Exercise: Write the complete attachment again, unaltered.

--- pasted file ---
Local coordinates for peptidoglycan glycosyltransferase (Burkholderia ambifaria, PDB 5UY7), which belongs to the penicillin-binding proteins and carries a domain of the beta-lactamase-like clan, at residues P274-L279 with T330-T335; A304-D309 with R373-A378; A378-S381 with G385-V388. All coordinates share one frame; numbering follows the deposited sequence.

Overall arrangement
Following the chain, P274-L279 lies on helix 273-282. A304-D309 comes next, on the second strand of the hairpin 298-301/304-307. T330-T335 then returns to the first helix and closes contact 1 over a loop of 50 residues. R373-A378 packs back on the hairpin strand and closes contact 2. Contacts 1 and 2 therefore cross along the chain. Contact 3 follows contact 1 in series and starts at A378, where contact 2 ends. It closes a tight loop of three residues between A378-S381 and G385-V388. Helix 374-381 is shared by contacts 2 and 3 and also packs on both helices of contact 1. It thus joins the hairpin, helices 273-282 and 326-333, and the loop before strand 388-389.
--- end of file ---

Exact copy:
Local coordinates for peptidoglycan glycosyltransferase (Burkholderia ambifaria, PDB 5UY7), which belongs to the penicillin-binding proteins and carries a domain of the beta-lactamase-like clan, at residues P274-L279 with T330-T335; A304-D309 with R373-A378; A378-S381 with G385-V388. All coordinates share one frame; numbering follows the deposited sequence.

Overall arrangement
Following the chain, P274-L279 lies on helix 273-282. A304-D309 comes next, on the second strand of the hairpin 298-301/304-307. T330-T335 then returns to the first helix and closes contact 1 over a loop of 50 residues. R373-A378 packs back on the hairpin strand and closes contact 2. Contacts 1 and 2 therefore cross along the chain. Contact 3 follows contact 1 in series and starts at A378, where contact 2 ends. It closes a tight loop of three residues between A378-S381 and G385-V388. Helix 374-381 is shared by contacts 2 and 3 and also packs on both helices of contact 1. It thus joins the hairpin, helices 273-282 and 326-333, and the loop before strand 388-389.